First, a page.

About MBCI

Magic Bullet #1

Historically, and particularly in the 19th. Century, a medical cure in the form of a pill or injection has been referred to as a “Magick Bullet.” This usage derives from an imperfect knowledge of the mechanism by which the curative worked; in fact, often an incomplete knowledge of the nature of the illness, itself. Thus, the Magick Bullet was somehow imbued with an intelligence that allowed it to travel the courseways of the body and, on arriving at the locus of injury, there deliver its lethal charge against the unseen, and even, unexpected, contagion.

Magic Bullet #2

Yet another, more recent, derivation of the term Magic Bullet, comes from Communication Theory. The Magic Bullet school held sway in the 1960s and early 1970s as the predominating model used to describe mass communication. This model holds that communications, in the form of messages, are disseminated outward from a point of origin, that they travel for some period of time as if suspended in a “medium.” When a suitable receiver is available — a human ear, for example — the messages find a target to strike, and thereby complete the act of communicating: A Magic Bullet, fired blindly, that somehow manages to find its intended target.

The Magic Bullet theory of Communications is a One-Way only model, consistent with the era of its currency. In the 1960s and 1970s, interactive media had yet to emerge from the laboratory. Instead, the dominant organs for mass communication were Television, Radio, Movies and Print. Moreover, most of the advertising (messages) of the time was produced and delivered without the benefit of market research. Thus, the bullets went largely uncalibrated.

As focus group testing, questionnaires, and other methods of marketing effectiveness testing came into widespread use; and as more interactive forms of media (e.g.: internet, radio call-in shows, etc.) became available, the Magic Bullet theory of Communication was replaced by a variety of other, more instrumental models.

Magic Bullet #3

In 1984, Michael J. Norris, of Philadelphia, began publication of a small-format magazine from the Replica IV repro-copy shop where he was manager. This was the first edition of the “Magic Bullet.” The name was chosen for its evocation of the two meanings previously described. The Magic Bullet would be a one-way communication; produced at its publishers’ expense, and distributed to an unknown audience; there to find, wherever it might, a receptive heart. Also, being an art and poetry review, the intention was for the contents of the magazine to have some curative, restorative powers, hence the Magick Bullet of the last century.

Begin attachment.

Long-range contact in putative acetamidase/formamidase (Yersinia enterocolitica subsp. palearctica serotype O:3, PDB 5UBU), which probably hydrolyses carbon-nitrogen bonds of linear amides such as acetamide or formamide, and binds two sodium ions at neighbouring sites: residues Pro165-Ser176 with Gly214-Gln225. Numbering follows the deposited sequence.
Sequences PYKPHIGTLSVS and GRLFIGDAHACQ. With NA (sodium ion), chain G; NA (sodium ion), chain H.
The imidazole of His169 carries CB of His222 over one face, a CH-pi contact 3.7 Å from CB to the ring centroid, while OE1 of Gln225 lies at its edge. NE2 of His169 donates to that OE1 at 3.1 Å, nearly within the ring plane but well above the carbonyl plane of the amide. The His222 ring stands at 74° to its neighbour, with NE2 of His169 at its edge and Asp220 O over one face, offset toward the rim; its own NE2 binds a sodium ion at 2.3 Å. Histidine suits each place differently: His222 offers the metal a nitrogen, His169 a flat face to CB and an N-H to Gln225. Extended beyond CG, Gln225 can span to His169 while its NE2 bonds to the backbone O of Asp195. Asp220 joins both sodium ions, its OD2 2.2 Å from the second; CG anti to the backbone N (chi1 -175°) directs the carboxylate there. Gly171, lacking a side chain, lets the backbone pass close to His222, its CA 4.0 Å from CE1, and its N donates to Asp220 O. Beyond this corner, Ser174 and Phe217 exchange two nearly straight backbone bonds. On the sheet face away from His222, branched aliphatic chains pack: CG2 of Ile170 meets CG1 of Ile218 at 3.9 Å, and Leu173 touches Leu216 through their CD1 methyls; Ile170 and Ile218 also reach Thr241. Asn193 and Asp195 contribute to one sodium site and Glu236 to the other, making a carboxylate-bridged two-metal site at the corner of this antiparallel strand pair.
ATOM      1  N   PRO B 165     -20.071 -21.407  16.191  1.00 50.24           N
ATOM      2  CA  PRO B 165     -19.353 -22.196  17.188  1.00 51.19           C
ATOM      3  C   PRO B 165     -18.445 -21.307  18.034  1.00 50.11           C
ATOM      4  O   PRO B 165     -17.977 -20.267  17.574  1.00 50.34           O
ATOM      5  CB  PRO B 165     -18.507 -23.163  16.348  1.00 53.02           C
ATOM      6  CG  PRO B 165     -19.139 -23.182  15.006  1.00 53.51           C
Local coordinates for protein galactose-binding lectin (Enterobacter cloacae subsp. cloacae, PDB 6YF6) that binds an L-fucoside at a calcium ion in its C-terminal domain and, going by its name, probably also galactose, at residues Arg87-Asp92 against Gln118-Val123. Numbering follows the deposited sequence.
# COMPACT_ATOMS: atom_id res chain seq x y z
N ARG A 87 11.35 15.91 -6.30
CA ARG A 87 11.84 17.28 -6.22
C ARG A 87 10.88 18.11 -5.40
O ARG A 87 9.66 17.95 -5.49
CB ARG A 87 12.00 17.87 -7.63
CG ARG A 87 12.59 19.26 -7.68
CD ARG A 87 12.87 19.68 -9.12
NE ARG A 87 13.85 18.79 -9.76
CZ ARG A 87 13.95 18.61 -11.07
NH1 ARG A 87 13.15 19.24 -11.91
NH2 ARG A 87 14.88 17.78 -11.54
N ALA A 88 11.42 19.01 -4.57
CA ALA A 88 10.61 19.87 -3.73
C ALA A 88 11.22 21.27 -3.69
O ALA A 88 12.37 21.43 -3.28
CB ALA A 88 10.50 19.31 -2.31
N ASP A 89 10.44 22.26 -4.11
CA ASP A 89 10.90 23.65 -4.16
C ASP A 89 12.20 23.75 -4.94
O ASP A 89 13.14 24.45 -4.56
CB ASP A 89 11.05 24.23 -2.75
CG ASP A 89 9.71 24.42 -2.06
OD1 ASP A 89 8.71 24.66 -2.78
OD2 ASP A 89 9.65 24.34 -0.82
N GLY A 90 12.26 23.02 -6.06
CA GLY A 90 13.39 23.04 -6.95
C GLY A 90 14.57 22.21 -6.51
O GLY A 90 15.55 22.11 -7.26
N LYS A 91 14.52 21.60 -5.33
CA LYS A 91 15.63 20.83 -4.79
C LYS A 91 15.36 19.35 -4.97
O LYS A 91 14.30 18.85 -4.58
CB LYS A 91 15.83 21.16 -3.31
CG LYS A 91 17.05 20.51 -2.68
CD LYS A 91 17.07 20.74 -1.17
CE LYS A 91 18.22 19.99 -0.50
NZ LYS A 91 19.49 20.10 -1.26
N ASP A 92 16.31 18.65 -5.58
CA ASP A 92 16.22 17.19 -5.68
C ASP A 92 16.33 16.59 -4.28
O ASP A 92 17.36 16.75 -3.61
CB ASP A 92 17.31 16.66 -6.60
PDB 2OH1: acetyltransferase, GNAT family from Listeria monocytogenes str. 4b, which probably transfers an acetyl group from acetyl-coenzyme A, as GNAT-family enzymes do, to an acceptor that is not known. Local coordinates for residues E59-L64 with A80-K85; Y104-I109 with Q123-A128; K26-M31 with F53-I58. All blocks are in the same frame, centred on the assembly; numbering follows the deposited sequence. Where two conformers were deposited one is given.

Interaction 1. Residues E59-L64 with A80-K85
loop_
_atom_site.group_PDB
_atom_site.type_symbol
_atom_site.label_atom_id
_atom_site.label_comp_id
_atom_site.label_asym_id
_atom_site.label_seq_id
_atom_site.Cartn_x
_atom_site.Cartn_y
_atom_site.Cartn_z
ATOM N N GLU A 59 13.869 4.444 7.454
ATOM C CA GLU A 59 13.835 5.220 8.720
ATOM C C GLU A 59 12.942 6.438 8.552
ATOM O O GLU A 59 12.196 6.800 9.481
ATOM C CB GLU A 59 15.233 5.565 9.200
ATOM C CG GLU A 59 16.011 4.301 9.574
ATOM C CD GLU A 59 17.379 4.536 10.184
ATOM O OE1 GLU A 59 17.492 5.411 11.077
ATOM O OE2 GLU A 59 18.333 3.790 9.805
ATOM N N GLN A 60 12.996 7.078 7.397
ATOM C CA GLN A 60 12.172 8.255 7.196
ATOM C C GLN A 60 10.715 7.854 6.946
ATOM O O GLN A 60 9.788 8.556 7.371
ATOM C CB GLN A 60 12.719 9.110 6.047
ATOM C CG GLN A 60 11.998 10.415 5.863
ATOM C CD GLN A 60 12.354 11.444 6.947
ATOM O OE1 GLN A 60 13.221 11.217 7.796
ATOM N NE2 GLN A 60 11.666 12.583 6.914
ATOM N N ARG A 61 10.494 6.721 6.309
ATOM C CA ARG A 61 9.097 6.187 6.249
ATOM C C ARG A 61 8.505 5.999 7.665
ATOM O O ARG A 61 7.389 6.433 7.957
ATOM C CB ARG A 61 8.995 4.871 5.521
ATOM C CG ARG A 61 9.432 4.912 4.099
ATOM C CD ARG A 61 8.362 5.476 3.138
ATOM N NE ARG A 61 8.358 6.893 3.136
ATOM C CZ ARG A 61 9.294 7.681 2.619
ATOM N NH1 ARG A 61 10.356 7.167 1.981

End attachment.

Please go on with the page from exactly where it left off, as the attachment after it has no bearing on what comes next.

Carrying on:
The Magic Bullet magazine was a discrete element in a much larger movement of the time. In America and throughout the world, people were learning to use the photocopy process as a means of self-publication. The late 1970s saw the flowering of the “Mail Art” movement as an alternative to the structures and judgements of an Art establishment that regarded cheaply produced reproductions as, if not an actual threat, then certainly a counter-aesthetic aberration. By using the public mail as a distribution medium, mail-artists were able to reach out directly to their publics, often reaching a much wider audience than mere gallery exhibits ever could.

The “xero-mag” — of which the Magic Bullet was an instance — was the immediate precursor to the incipient field of desktop publishing. It’s important to remember, here, that the Magic Bullet, and most Mail Art in general, was not typeset. Text was either produced on typewriters, or had to be hand set using one of a variety of rub-on methods. The computer type “font” had yet to appear.

Magic Bullet Press

Mr. Norris published three issues of the Magic Bullet in 1984. In the following year, Gary L. Gehman and A. Craig Dickinson acquired the plant and assets of the former Limper and McCartney letterpress and hot-type facility in North Philadelphia, bordering Kensington. The pair had been printers in the Temple University duplications department and both had been early contributors to the original Magic Bullet magazine.

Mr. Dickinson had recently acquired one of the new Apple Macintosh computers for home use and began using it to produce graphic elements for the new Magic Bullet Press. To this, Mr. Gehman soon added colorful output from the even newer Commodore Amiga computer, and the results started to take the Magic Bullet magazine in whole new directions. During this period, as the publication moved from xerographic process to photo-offset, the Magic Bullet Press paced, maybe even leading, the wider field of DIY computer-assisted publishing. The very first issue of Magic Bullet from Magic Bullet Press (Jan 1, 1986) used mechanical color separation techniques for its cover.

In 1986, Magic Bullet Press commissioned poet and author Remington Murphy to compile stories from Magic Bullet contributors to be published in a book-length issue. This was to be the Magic Bullet Science Fiction Anthology for 1987. The finished book, 162 pages, contained poetry, short-stories, comic strips and photographs. It was tyepset, printed, collated and perfect-bound, all by hand, by Magic Bullet, chiefly Mr. Dickinson and friends.

The Magic Bullet Press disbanded in 1988. Problems of distribution and lack of profitability made it impossible to continue publishing magazines out of pocket. The final edition of Magic Bullet includes the appeal: “Magic Bullet, a lesson in deficit spending, is published six times a year. Send a SASE w/39 cents postage for your free copy.”